KUALA LUMPUR, Sept 1 — The word “merdeka” means independence or freedom, or if taken in a historical context, denotes being freed from bondage.
Arguably, this notion might mean more for those who lived through the process of the country attaining its independence from foreign powers, as it would be difficult for subsequent generations to imagine what war, occupation and colonisation felt like at the time.
Nonetheless, the fact remains that the country is now home to and a safe space for approximately 34 million Malaysians, along with tens of thousands of foreign citizens.
While not disregarding that there is still much room for improvement and reforms (along with an inherent national cynicism), Malay Mail has compiled, in the spirit of Merdeka and nationhood, what Malaysians polled said they were grateful for when it came to the country.
File picture of people jogging at the Titiwangsa lake park in Kuala Lumpur, May 4, 2020. — Picture by Shafwan Zaidon
For Melissa Chow, it is the realisation that many countries are currently wrecked by war and widespread unrest.
“Just look at the unrest abroad, for example, the war in Ukraine. I am grateful for peace in Malaysia. We are free to go about our daily lives safely,” the 28-year-old copywriter said when contacted.
Likewise, Lim Ee Ching, a 38-year-old who works in the finance sector, said although crime is a reality everywhere, the country’s strict gun laws mean one less thing to worry about.
“We have a fairly tight firearms law, so I really feel at peace knowing that acquiring a gun in the country is not something that is easily done.
“I can’t imagine having to fear for my children’s safety when I send them to school, looking at the shootings that occur abroad,” she said.
People crossing the street at Pavilion in Kuala Lumpur during a public holiday in conjunction with Hari Raya Aidilfitri, April 23, 2023. — Picture by Shafwan Zaidon
For Rachel Liew, 37, she admires how there are so many different ethnicities in the country, and yet everyone willingly accommodates various traditions and cultures.
Liew, a freelance worker, said there is a palpable sense of unity among Malaysians.
“I notice this when I am at mamak restaurants, that sense of gathering with friends regardless of race and religion is a very warm feeling,” she said.
Despite coming across negativity on social media regarding race-related issues, Liew said, for her, the reality is quite different.
“I do feel that those are played-up issues as I don’t feel it among my circle of friends. That is something we need to be careful about. Don’t just believe everything you read on social media,” she added.
Mohd Tawfiq Ghous, 28, agreed, saying that while there will always be some who are reluctant to embrace those of a different background, he is cognisant of explicit racism abroad.
“Racism is such a serious problem in certain countries that it can lead to being refused service at a restaurant, the cancellation of a hotel booking, and even denial of medical care.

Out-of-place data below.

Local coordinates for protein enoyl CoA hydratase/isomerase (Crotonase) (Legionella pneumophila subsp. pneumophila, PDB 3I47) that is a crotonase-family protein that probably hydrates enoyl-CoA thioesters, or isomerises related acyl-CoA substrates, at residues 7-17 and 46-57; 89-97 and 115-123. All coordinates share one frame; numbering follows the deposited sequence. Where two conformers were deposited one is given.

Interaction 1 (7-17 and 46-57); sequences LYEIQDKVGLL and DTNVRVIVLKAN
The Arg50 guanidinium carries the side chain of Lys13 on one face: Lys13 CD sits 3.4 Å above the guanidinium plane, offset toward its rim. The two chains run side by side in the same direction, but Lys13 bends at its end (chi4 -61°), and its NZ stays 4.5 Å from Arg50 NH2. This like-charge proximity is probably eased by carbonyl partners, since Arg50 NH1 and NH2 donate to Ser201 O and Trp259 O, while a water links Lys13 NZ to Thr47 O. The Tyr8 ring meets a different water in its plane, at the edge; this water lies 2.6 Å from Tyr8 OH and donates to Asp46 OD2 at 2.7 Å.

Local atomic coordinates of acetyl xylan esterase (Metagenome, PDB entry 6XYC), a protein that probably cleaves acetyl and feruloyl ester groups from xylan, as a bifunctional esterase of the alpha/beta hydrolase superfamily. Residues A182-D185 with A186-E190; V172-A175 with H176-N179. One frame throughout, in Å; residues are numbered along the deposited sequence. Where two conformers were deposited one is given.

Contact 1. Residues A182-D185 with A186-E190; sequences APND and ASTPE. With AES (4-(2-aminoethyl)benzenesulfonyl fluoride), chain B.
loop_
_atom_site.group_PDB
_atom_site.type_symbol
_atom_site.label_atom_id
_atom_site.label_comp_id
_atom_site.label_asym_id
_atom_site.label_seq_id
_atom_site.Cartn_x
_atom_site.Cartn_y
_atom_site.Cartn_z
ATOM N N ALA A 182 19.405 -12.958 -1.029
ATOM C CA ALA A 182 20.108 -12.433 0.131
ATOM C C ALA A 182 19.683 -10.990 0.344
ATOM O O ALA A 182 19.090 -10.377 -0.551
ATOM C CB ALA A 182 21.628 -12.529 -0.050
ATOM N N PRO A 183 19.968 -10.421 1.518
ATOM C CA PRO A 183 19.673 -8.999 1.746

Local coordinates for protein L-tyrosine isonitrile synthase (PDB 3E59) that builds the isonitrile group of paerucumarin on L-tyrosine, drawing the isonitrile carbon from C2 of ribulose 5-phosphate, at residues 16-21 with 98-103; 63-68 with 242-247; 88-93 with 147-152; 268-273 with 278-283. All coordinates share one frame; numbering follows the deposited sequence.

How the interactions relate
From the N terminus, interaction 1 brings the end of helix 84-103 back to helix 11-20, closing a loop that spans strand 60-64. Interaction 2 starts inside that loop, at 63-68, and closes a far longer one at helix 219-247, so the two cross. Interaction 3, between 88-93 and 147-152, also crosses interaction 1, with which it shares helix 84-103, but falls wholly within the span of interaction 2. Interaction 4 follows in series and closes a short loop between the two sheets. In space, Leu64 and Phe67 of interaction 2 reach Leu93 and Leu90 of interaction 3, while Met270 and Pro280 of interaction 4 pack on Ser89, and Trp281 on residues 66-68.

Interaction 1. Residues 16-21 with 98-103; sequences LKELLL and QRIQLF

“This will never be allowed to happen here. There are no such restrictions imposed on certain races anywhere in the country,” he said.
Malaysian Chinese devotees pray on the first day of the Chinese Lunar New Year in Thean Hou Temple, Kuala Lumpur, February 16, 2018. — Picture by Miera Zulyana
The same goes for freedom of religion in Malaysia, said Joshua Edwards.
“In some countries, if you are a Christian, you cannot openly go to church or hold Bible study at home. You cannot declare publicly that you are a Christian, or risk getting arrested.
“Here, we have different houses of worship all co-existing on one street in certain parts of the country and there is no problem with that.
“This is something that I truly appreciate as a Malaysian. You don’t need to fear that you might be arrested just for professing your faith,” the 50-year-old said.
Malaysians enjoy public transportation facilities at an affordable price. — Picture by Yusof Mat Isa
Public transportation, almost there
An avid traveller, Ahmad Farid Ishak, 40, said while not perfect in terms of maintenance and punctuality, Malaysia’s public transportation has come a long way.
“First, we had the LRT (Light Rail Transit), which relieved many of the KTM that needed rejuvenation.
“And now, we have the Mass Rapid Transit (MRT), and not every country has such public transportation facilities at an affordable price.
“If you ask me, it is definitely better than having to take the Metrobus from Subang Jaya to the heart of the city every day to work,” he said.
Food brings people together in Malaysia. — Picture by Devan Manuel
For Yasmin Ruzlan, 45, food brought people together in Malaysia.
She said it offered a way for everyone to get to know each other better, especially since the country has a wide array of cultures that boast different types of delicacies.
“You get to know a culture or a community just by enjoying their cuisine.
“In some countries, people are segregated according to where they shop for groceries. I am glad that we don’t have that here,” she said.
Two men are seen cycling at the Bukit Nanas Forest Reserve in this file picture taken in 2016. — Picture by Saw Siow Feng
The Klang Valley might be an urban sprawl, but several forest reserves can be found amid all that concrete, one of them being the Bukit Nanas Forest Reserve.
Hanim Abdul Razak, 35, said it is a well-kept forest trail that she frequents every weekend.
“I can’t help but marvel at how this forest reserve is in the vicinity of congested traffic and just around the corner from the Kuala Lumpur Convention Centre.
“Not too long ago, I remember reading that a development would take up part of the forest. My heart sank when I saw that, so thankfully, it was cancelled.
“Places like this should be protected. Our beautiful, natural forests are one of the things that the Tourism Ministry wants Malaysia to be known for.
“It is my hope that these little treasures are kept for many more generations to come,” she said.